I wonder sometimes if I’m up to the task of taking on my family home, with all that concept entails—and while the verdict’s not in (It’s sort of a multi-year project), so far I’m pleasantly surprised and get a little more excited, a little more confident, about our decision every day.

The work is cathartic. I feel my parents smile at me occasionally. My mom shakes her head. “You’re not really going to keep that old thing are you, Ev?” My dad’s voice booms as I heft junk down the stairs: “Yep, you’ve always been a big strong girl.” (You can just imagine how I loved hearing that as a teen!) And in the kitchen, memories of my stepmom’s meals and baked treats inspire daydreams about future family events at the home I’ve circled back to . . .

_ _ _ _ _ _ _ _ _ _ _ _ _ _ _

“Circles” by me, Ev Bishop, was originally published in the Terrace Standard, June 26, 2013 as my monthly column “Just a Thought.”

12 thoughts on “Circles

  1. Hey, Holli. Good to see you! We bought my dad’s place from his estate. Not sure if I’m going to Surrey this year (I know, *gasp*), but I’m going to try. 🙂 It would be nice to connect again.


  2. Did your dad recently pass? If so, I’m very sorry to hear it, Ev. Hugs. It seems like we’re in similar places with downsizing and letting go of cherished (and not-so-cherished) belongings.

    Please try to come! It wouldn’t be the same without you. Jan has already bailed. 😉


  3. Thanks, Holli. Yeah, he passed away in October of this year.

    I will try to come–but I might be going to Europe instead. Everything’s a bit up in the air right now. I will keep you posted.

    And Jan?! Already bailed? How is she anyway?


  4. Oh, that’s so sad. I’m very sorry to hear that.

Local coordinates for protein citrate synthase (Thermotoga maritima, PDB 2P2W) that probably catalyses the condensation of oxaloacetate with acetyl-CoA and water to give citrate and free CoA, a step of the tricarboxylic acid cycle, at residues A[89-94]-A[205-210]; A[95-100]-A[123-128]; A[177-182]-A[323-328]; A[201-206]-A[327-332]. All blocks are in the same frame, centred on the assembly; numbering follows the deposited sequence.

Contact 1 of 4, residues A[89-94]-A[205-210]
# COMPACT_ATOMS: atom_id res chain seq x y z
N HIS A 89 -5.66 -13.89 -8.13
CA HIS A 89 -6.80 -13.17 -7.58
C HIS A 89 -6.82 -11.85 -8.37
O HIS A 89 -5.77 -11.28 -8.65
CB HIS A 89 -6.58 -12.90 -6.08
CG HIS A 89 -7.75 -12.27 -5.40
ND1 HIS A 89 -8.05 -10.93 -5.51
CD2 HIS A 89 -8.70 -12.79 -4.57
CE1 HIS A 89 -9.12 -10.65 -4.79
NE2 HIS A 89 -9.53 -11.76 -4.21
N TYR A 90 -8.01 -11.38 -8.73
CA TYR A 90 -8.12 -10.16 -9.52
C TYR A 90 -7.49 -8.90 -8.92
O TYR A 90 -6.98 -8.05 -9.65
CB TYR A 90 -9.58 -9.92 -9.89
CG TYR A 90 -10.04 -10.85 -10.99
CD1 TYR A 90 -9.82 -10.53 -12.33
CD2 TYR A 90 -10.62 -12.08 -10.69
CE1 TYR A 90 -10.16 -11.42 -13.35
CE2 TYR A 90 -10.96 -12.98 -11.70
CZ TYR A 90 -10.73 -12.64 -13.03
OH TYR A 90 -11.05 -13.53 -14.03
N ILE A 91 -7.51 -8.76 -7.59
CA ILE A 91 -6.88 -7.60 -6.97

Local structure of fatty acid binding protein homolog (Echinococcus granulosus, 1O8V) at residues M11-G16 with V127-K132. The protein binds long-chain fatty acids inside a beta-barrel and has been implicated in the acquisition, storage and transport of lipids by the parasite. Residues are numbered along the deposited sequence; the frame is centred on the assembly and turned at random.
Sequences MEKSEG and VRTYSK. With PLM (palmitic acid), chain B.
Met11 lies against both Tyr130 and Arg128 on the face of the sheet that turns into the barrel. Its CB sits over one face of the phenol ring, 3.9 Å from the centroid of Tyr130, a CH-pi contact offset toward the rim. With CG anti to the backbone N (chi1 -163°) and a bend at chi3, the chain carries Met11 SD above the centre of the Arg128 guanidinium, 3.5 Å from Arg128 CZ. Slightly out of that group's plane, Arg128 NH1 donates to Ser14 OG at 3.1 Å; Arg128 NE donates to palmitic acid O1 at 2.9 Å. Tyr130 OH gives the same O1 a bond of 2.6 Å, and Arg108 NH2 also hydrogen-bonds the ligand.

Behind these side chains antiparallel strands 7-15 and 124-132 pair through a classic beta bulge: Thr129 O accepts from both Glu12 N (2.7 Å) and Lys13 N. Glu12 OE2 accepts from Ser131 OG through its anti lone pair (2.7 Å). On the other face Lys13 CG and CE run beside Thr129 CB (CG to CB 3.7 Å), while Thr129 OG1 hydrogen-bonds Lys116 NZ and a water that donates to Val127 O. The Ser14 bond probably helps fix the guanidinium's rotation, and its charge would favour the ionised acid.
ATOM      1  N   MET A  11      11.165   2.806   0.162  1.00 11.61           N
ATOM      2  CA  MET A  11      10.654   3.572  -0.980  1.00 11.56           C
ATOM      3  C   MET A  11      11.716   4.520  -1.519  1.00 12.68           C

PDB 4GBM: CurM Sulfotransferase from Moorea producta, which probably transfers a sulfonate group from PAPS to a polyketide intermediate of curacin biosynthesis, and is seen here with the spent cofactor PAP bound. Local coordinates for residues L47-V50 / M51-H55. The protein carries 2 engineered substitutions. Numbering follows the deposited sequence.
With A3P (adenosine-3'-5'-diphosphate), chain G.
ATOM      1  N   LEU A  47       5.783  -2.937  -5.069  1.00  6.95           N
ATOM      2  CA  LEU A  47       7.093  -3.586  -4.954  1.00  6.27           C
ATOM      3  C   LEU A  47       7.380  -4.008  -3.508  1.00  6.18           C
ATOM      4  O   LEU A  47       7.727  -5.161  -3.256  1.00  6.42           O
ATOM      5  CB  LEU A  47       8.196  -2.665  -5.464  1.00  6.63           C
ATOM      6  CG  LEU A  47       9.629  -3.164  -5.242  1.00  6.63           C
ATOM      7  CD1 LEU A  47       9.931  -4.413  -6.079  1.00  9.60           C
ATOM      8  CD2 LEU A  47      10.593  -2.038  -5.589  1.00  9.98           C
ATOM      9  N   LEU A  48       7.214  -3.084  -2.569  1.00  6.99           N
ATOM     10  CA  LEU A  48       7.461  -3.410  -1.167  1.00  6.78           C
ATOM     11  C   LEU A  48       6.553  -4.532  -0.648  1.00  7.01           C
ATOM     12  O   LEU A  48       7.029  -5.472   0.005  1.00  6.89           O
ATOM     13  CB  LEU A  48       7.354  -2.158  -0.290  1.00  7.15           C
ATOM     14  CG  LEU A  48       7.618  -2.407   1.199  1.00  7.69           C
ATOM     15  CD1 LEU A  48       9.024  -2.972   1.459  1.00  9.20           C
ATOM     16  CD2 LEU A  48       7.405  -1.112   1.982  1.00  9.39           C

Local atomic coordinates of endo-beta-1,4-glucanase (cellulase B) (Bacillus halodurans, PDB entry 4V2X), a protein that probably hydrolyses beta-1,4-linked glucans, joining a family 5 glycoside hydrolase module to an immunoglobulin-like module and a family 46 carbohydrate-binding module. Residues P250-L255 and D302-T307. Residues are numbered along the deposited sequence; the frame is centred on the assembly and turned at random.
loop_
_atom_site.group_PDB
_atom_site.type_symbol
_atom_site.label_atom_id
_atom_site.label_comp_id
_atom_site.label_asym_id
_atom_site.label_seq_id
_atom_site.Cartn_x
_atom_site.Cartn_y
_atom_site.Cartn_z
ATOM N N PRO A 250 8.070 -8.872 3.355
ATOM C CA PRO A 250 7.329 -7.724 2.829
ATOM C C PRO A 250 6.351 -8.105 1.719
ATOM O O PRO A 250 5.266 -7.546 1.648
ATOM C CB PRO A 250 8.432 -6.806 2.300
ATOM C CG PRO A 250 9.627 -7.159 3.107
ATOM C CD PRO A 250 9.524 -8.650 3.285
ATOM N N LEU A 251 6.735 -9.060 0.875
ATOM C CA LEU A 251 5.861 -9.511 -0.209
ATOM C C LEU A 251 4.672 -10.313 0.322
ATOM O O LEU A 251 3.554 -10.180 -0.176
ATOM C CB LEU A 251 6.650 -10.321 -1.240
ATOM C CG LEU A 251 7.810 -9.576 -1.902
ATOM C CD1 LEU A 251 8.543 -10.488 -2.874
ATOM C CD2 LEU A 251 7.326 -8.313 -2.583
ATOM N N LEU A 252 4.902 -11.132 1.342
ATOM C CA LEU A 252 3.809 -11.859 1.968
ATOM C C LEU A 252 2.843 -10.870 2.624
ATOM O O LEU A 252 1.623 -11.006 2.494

Europe! That’s exciting, but why is everyone going on a trip at that very time? 😦 Jan is going on a road trip with her husband. She’s doing great, though she’s had some health issues. I think she’s on the road to recovery, though.


  5. Thanks, Holli. It was (is) very hard . . .

    But yes, life does go on (which is good, though feels weird at times). I am super excited about Europe as I’ve never been and have always wanted to go. If it’s not going to pan out for fall, however, I’ll be sure to let you know.

    Next time you chat with Jan, please give her a warm hello and my hopes that all is well with her health and family.


  6. You as well, Holli . . . and if my plans change and I’m somehow able to attend SiWC 2013, I’ll let you know (and other future years, too, of course). If I’m not in touch before the conference, have a wonderful, productive, inspiration-laden time. 🙂

    And, ahhh, the good ol’ days . . . Me too.


  7. Well I’m game if you are! I’m still here and chained to a computer most days.

    I really hope you can come. I’m seriously bummed that none of my ol’ conference friends will be there this year. Even some of the presenters I like don’t go anymore.